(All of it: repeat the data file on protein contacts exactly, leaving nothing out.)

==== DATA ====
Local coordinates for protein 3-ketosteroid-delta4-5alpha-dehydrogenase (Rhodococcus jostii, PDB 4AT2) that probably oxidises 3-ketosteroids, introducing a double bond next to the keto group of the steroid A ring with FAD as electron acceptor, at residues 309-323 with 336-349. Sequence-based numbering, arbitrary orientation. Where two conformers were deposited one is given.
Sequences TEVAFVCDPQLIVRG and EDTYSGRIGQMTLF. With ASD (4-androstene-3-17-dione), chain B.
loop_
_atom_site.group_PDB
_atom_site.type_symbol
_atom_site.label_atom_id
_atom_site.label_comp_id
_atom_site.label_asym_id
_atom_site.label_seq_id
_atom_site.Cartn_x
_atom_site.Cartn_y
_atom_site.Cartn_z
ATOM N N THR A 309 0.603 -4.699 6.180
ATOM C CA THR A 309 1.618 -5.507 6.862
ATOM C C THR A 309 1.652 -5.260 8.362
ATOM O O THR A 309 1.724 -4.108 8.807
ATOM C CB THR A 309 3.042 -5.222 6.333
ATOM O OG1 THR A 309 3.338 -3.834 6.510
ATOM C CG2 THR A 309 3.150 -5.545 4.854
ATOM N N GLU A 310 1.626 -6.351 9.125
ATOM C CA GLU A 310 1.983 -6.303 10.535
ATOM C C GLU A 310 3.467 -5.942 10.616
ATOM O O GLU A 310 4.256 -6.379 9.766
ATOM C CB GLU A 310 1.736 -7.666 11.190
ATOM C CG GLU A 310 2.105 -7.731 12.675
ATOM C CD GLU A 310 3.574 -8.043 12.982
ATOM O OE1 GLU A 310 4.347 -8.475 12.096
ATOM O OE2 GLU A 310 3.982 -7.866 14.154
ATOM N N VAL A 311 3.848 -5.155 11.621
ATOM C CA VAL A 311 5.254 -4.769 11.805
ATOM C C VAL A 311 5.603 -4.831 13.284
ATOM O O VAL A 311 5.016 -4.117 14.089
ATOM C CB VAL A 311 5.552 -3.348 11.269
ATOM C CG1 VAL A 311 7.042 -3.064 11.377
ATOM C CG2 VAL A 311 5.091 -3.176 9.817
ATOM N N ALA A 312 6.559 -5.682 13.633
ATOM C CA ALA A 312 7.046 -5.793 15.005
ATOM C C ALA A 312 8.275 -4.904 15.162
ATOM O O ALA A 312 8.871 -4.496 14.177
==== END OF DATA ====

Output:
Local coordinates for protein 3-ketosteroid-delta4-5alpha-dehydrogenase (Rhodococcus jostii, PDB 4AT2) that probably oxidises 3-ketosteroids, introducing a double bond next to the keto group of the steroid A ring with FAD as electron acceptor, at residues 309-323 with 336-349. Sequence-based numbering, arbitrary orientation. Where two conformers were deposited one is given.
Sequences TEVAFVCDPQLIVRG and EDTYSGRIGQMTLF. With ASD (4-androstene-3-17-dione), chain B.
loop_
_atom_site.group_PDB
_atom_site.type_symbol
_atom_site.label_atom_id
_atom_site.label_comp_id
_atom_site.label_asym_id
_atom_site.label_seq_id
_atom_site.Cartn_x
_atom_site.Cartn_y
_atom_site.Cartn_z
ATOM N N THR A 309 0.603 -4.699 6.180
ATOM C CA THR A 309 1.618 -5.507 6.862
ATOM C C THR A 309 1.652 -5.260 8.362
ATOM O O THR A 309 1.724 -4.108 8.807
ATOM C CB THR A 309 3.042 -5.222 6.333
ATOM O OG1 THR A 309 3.338 -3.834 6.510
ATOM C CG2 THR A 309 3.150 -5.545 4.854
ATOM N N GLU A 310 1.626 -6.351 9.125
ATOM C CA GLU A 310 1.983 -6.303 10.535
ATOM C C GLU A 310 3.467 -5.942 10.616
ATOM O O GLU A 310 4.256 -6.379 9.766
ATOM C CB GLU A 310 1.736 -7.666 11.190
ATOM C CG GLU A 310 2.105 -7.731 12.675
ATOM C CD GLU A 310 3.574 -8.043 12.982
ATOM O OE1 GLU A 310 4.347 -8.475 12.096
ATOM O OE2 GLU A 310 3.982 -7.866 14.154
ATOM N N VAL A 311 3.848 -5.155 11.621
ATOM C CA VAL A 311 5.254 -4.769 11.805
ATOM C C VAL A 311 5.603 -4.831 13.284
ATOM O O VAL A 311 5.016 -4.117 14.089
ATOM C CB VAL A 311 5.552 -3.348 11.269
ATOM C CG1 VAL A 311 7.042 -3.064 11.377
ATOM C CG2 VAL A 311 5.091 -3.176 9.817
ATOM N N ALA A 312 6.559 -5.682 13.633
ATOM C CA ALA A 312 7.046 -5.793 15.005
ATOM C C ALA A 312 8.275 -4.904 15.162
ATOM O O ALA A 312 8.871 -4.496 14.177